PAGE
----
With the right configuration, administrators managing a hybrid IT environment can also use virtual private clouds...
to host workloads.
A hybrid cloud enables IT administrators to move workloads seamlessly between private and public clouds, providing more flexibility than is available through either one alone. A hybrid IT environment can also include virtual private clouds, which offer many of the same benefits as a public cloud while providing some of the controls found in a private cloud.
However, incorporating a virtual private cloud into a hybrid IT environment can add complexity because there are expanded controls available to virtual private clouds.
Hybrid and virtual private clouds explained
A hybrid cloud is a cloud computing environment that contains a mix of private and public cloud platforms, with an orchestration component that binds them together. The orchestration component distinguishes the hybrid cloud from a multi-cloud strategy, where an organization uses multiple clouds to perform different tasks without coordination between them. Orchestration in a hybrid IT environment makes it possible for administrators to host workloads and data on the platforms best suited to their needs and move them as requirements change.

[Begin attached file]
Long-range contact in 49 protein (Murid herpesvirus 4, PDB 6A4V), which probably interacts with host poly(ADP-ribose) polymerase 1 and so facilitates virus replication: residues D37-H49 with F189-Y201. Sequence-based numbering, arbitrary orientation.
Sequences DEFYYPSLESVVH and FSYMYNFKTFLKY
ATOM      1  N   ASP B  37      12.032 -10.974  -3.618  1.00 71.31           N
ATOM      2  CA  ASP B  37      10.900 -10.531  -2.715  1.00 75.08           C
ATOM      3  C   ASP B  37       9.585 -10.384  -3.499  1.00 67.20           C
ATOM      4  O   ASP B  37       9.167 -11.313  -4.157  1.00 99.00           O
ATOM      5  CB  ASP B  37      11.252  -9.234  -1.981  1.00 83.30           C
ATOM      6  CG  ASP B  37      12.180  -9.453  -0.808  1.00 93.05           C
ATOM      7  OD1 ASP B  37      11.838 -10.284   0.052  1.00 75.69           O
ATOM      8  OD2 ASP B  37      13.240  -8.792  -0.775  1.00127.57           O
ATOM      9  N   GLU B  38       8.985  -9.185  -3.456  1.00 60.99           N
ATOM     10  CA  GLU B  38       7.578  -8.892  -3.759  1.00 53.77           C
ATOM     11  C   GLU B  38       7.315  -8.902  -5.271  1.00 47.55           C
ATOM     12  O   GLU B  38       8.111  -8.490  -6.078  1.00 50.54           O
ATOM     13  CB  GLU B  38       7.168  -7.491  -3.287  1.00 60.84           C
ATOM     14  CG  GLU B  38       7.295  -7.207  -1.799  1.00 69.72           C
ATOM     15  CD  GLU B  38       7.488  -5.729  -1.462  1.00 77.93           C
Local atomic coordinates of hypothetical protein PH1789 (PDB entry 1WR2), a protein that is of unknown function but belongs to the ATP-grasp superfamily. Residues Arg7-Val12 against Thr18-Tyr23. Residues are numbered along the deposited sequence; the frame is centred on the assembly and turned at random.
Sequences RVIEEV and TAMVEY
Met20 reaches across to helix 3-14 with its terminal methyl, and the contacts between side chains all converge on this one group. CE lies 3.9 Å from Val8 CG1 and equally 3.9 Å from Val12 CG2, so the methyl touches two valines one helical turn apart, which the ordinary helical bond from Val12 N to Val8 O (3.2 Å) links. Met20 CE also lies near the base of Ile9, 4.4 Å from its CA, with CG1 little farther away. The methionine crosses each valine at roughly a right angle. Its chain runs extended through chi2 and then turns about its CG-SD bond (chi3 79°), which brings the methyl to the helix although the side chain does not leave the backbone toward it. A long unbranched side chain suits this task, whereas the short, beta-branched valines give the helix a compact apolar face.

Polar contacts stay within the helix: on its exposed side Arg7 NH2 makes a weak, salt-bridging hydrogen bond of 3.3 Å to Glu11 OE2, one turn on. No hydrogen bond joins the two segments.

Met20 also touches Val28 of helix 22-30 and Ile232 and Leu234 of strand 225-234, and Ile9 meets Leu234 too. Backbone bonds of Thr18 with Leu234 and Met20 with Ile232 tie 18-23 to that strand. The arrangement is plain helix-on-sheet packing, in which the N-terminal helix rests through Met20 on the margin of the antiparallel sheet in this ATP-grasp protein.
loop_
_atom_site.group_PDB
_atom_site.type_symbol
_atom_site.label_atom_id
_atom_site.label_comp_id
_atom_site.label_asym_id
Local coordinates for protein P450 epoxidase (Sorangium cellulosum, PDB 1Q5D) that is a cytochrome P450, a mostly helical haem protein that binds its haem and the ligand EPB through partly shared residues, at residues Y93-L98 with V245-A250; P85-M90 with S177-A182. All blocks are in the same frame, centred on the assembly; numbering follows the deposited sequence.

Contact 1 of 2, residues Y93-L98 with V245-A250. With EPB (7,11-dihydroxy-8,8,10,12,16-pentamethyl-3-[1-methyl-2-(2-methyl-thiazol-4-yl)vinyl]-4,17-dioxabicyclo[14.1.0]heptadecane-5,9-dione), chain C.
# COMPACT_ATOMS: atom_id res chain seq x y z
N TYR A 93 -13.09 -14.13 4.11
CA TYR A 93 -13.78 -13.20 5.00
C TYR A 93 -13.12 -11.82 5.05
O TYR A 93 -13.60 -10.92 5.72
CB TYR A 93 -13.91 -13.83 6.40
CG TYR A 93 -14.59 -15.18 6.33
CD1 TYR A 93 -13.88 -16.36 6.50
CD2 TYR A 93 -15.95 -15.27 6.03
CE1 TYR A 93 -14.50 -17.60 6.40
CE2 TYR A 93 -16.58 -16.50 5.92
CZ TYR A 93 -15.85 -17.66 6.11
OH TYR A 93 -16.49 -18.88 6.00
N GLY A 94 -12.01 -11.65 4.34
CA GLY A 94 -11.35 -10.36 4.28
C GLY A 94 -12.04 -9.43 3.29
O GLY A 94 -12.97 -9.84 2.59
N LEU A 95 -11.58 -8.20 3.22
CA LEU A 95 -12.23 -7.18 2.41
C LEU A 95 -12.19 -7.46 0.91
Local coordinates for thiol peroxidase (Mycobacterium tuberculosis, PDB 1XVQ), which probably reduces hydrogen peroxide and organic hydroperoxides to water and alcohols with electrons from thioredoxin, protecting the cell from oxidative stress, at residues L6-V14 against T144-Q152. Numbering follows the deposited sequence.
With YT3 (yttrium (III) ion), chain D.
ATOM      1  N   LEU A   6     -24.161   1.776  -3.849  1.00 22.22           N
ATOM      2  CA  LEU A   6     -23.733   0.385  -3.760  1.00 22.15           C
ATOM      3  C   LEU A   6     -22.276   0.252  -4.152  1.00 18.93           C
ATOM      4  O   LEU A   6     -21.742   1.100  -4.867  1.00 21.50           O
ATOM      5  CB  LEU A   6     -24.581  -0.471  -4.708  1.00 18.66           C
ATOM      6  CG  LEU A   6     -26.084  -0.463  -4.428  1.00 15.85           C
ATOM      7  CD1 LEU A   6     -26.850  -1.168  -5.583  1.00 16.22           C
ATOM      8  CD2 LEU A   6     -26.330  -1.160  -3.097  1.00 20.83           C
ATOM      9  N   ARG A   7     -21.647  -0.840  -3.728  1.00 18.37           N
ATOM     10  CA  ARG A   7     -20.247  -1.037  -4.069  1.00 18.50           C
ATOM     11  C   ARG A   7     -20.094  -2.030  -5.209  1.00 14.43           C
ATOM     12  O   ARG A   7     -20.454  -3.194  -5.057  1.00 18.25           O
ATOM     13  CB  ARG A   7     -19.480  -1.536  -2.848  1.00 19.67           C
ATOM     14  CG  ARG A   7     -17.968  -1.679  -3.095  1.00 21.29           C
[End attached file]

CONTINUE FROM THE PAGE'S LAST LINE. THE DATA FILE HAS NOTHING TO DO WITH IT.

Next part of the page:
A hybrid cloud can comprise a variety of platforms, including one or more virtual private clouds. A virtual private cloud is a logical division within a public cloud infrastructure that isolates a virtual network from other cloud resources. Workloads and data are contained within the virtual private cloud, providing a structure similar to a private cloud.
A virtual private cloud offers many of the benefits of the public cloud, such as easy deployments and scaling, along with a pay-as-you-go model. At the same time, virtual private clouds support many of the same types of controls found in a private cloud, such as the ability to manage IP addresses, subnets and network gateways.
Because the virtual private cloud is isolated from other workloads on the cloud platform, IT can more confidently extend sensitive workloads from an on-premises data center to the virtual network, blurring the lines even further between internal and external platforms.
Control over a virtual private cloud environment
Several vendors have taken the lead in delivering virtual private cloud services, most notably Amazon, Microsoft and Google.